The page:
Department of State National Advisory Council Files
Memorandum by the Chairman of the National Advisory Council ( Vinson ) to President Truman 22
The Council has carefully considered the policies involved in the following proposed loans which have been approved in principle by the Export-Import Bank and submitted to the Council by the Chairman of the Bank: Belgium, $100 million; France, $550 million;23 Netherlands East Indies, $100 million; and U.S.S.R., $1 billion.
The loans proposed for Belgium, France and the Netherlands are closely related to the wind-up of lend-lease. Pursuant to your directive of August 17, 1945, Mr. Crowley is arranging lend-lease financing for lend-lease goods in the pipelines and in inventories abroad and on the seas on V–J Day. Export-Import Bank financing is proposed for some of the lend-lease goods which were under requisition but not in procurement on V–J Day. The amounts involved are (in millions of dollars):
Pipelines in U.S.
Export-Import Bank funds would be made available for requisitions on 3(c) terms, viz., 30 year at 2⅜%. This would give Belgium and the Netherlands the terms which, Mr. Crowley has informed us, were approved for France, as a result of your and Secretary Byrnes’ conversations with General DeGaulle.
The Congress was informed by you and by the Budget Director that a shift from lend-lease to Export-Import financing was contemplated for a portion of the lend-lease program. Through these and later statements to Congress by Mr. Crowley, the Congress was informed of this, use of Export-Import Bank funds.
The proposed loans for Belgium and the Netherlands include small [Page 1408] amounts for urgent capital goods which were not in the lend-lease programs. This is true of the whole amount of the Netherlands-Indies loan. It should be pointed out, however, that these loans are for only a small portion of the reconstruction goods needed by these countries from the United States.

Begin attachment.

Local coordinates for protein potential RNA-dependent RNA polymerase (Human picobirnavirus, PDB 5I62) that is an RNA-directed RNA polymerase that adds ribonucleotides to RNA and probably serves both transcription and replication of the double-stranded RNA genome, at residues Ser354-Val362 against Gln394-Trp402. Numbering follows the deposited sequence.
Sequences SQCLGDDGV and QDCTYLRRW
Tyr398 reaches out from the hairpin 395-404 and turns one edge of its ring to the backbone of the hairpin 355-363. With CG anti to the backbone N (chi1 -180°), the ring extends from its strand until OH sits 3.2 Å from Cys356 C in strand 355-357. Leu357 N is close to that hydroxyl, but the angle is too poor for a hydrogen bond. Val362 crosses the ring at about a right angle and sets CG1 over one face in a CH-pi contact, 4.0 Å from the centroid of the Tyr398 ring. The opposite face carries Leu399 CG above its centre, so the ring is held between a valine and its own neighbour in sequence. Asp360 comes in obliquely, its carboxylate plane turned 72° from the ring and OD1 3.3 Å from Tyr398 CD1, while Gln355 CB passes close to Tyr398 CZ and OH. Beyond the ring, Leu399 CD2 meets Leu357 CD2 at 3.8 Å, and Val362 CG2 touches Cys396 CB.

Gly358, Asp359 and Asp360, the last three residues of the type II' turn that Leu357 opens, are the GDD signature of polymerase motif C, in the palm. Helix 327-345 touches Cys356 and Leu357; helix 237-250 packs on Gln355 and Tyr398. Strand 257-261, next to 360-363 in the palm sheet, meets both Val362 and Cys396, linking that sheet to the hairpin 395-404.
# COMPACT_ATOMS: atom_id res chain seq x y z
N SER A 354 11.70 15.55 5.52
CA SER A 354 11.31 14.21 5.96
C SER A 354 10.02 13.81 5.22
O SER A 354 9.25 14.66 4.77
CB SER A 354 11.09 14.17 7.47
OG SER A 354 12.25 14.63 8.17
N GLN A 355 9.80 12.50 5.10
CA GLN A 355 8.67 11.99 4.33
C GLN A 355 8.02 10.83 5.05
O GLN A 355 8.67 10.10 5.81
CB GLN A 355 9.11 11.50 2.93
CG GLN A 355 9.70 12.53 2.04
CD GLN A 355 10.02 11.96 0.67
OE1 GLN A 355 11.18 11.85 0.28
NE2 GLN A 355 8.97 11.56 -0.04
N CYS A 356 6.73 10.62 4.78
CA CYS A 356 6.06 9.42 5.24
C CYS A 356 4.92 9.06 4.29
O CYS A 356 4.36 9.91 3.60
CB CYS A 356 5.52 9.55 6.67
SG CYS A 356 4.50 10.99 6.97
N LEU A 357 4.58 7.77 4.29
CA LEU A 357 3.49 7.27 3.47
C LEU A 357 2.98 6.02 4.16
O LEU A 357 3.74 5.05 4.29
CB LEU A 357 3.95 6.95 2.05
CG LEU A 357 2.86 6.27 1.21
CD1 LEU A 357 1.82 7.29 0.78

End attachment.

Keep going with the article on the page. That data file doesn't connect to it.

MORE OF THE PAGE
These credits will assure the maintenance, on a cash-repayment basis, of the pipelines to Western Europe for a short crucial period. The goods involved would have been transferred under lend-lease if the war had continued. Preliminary negotiations indicate that similar arrangements for the U.K., U.S.S.R. and China can be made and thereby liquidate practically all the lend-lease pipelines. Since a portion of the goods are specialized, this solution will also reduce the size of our surplus problem.
The comparatively small amount of reconstruction financing involved in certain of the above loans is for urgently needed items, is tied in with the satisfactory arrangements for settling lend-lease and is backed by good assurances of repayment. Consideration of the major reconstruction needs of these countries will, however, be postponed until the Council has obtained the over-all picture of foreign financial requirements.
The Export-Import Bank loan to the Russians has, as noted above, been approved in principle by the Bank and been considered by the Council. You will recall that the Russians were invited to enter into negotiations for the amount indicated. Those negotiations should go forward and we will so inform the Bank if you approve.
- Marginal notation: “Approved 9/21/45 Harry S. Truman”. There is no record in the Council’s minutes of any prior discussion of this memorandum by the Council, although it is clear from the minutes of the third meeting of the Council on September 18, 1945 that a discussion with the President on the proposed loans was in the offing.↩
- A correction sheet circulated by the Council’s Secretary on October 1, 1945 directed that the words “Netherlands, $100 million” should be inserted immediately before the words “Netherlands East Indies”.↩